Pergamum developed and improved the manufacturing of this writing material to replace the papyrus. Nevertheless, the first evidence of the parchment use is very old: it dates from 2700 – 2500 B. C., during the fourth Egyptian dynasty.
According to Herodotus and Ctesias, it was widely used among the Persians, though the oldest preserved scroll is from the second century B.C., it contains a Greek text and comes from Dura Europos. Among the Greeks it was known as dipthéra and among Latinos membrane, the name that was commonly used during the Middle Ages, as the one of charter membranacea.
The name of parchment comes from the expression membrane pergamenea, that was first used in the edict of Diocletian 301 B.C., known as the Edictum de pretiis rerum venalium; the term pergamenum was used by St. Jerome (330 – 420). The parchment was the favourite writing material in the third and fourth centuries, until the introduction of paper by the Arabs in Europe in the late eighth century. After its spreading, it remained as the preferred material for illuminated manuscripts for a long time.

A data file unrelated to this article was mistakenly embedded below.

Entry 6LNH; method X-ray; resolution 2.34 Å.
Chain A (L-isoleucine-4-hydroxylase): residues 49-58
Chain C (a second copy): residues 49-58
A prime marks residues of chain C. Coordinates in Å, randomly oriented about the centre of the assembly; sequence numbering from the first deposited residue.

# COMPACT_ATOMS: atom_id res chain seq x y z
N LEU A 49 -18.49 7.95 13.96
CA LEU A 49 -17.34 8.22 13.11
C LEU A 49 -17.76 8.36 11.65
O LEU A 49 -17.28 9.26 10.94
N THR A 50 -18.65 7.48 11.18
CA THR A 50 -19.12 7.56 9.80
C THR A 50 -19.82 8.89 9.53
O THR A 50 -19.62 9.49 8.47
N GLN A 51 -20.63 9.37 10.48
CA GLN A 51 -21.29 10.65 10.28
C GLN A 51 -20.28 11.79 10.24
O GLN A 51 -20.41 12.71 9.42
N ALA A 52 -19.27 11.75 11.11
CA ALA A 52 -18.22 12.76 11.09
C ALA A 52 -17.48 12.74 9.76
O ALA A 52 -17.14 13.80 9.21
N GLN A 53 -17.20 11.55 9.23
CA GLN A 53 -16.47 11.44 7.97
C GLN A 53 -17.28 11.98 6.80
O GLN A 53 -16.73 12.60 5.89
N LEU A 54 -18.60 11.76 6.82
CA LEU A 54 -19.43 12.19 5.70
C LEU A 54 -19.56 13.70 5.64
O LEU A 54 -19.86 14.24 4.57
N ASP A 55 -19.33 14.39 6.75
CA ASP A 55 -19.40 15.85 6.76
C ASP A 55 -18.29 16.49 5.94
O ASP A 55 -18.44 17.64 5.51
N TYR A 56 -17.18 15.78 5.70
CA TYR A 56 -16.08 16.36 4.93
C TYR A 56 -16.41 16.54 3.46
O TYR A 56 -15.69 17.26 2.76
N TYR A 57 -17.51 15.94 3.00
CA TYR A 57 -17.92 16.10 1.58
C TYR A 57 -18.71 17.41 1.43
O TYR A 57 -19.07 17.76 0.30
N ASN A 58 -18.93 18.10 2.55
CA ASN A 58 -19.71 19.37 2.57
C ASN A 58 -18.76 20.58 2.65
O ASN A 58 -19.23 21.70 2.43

The method that has been used to obtain the parchment for each one of the 390 copies of the Alphonsine manuscript is the same as the one used in the tanneries of the Middle Ages: starting with the selection of skins, one by one, when they still have wool and hair, thus we ensure the final result of the process. Once the skins have been selected, they will be soaked in a solution of water and quicklime for a long, stirring them periodically to